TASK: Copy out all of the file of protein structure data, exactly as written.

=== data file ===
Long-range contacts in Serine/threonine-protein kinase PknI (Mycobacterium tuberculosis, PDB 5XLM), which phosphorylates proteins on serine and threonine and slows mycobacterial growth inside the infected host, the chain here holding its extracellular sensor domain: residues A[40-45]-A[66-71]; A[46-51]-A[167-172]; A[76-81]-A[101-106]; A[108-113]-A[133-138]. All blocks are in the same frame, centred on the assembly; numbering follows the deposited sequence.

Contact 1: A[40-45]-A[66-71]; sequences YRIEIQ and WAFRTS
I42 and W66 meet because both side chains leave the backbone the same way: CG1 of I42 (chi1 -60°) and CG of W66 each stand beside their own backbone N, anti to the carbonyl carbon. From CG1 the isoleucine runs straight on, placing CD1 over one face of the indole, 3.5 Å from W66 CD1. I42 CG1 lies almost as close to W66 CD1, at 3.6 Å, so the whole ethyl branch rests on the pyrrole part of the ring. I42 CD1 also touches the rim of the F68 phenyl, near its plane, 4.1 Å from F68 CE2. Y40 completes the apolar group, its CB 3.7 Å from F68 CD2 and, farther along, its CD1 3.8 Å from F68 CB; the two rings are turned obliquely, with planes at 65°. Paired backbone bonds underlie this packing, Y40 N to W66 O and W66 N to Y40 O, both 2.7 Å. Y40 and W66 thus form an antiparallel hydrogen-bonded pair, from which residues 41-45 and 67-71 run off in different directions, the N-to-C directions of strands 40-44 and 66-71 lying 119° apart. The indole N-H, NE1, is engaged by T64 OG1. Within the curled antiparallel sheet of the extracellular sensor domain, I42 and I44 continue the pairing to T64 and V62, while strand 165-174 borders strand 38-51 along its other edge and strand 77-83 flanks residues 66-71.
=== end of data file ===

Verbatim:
Long-range contacts in Serine/threonine-protein kinase PknI (Mycobacterium tuberculosis, PDB 5XLM), which phosphorylates proteins on serine and threonine and slows mycobacterial growth inside the infected host, the chain here holding its extracellular sensor domain: residues A[40-45]-A[66-71]; A[46-51]-A[167-172]; A[76-81]-A[101-106]; A[108-113]-A[133-138]. All blocks are in the same frame, centred on the assembly; numbering follows the deposited sequence.

Contact 1: A[40-45]-A[66-71]; sequences YRIEIQ and WAFRTS
I42 and W66 meet because both side chains leave the backbone the same way: CG1 of I42 (chi1 -60°) and CG of W66 each stand beside their own backbone N, anti to the carbonyl carbon. From CG1 the isoleucine runs straight on, placing CD1 over one face of the indole, 3.5 Å from W66 CD1. I42 CG1 lies almost as close to W66 CD1, at 3.6 Å, so the whole ethyl branch rests on the pyrrole part of the ring. I42 CD1 also touches the rim of the F68 phenyl, near its plane, 4.1 Å from F68 CE2. Y40 completes the apolar group, its CB 3.7 Å from F68 CD2 and, farther along, its CD1 3.8 Å from F68 CB; the two rings are turned obliquely, with planes at 65°. Paired backbone bonds underlie this packing, Y40 N to W66 O and W66 N to Y40 O, both 2.7 Å. Y40 and W66 thus form an antiparallel hydrogen-bonded pair, from which residues 41-45 and 67-71 run off in different directions, the N-to-C directions of strands 40-44 and 66-71 lying 119° apart. The indole N-H, NE1, is engaged by T64 OG1. Within the curled antiparallel sheet of the extracellular sensor domain, I42 and I44 continue the pairing to T64 and V62, while strand 165-174 borders strand 38-51 along its other edge and strand 77-83 flanks residues 66-71.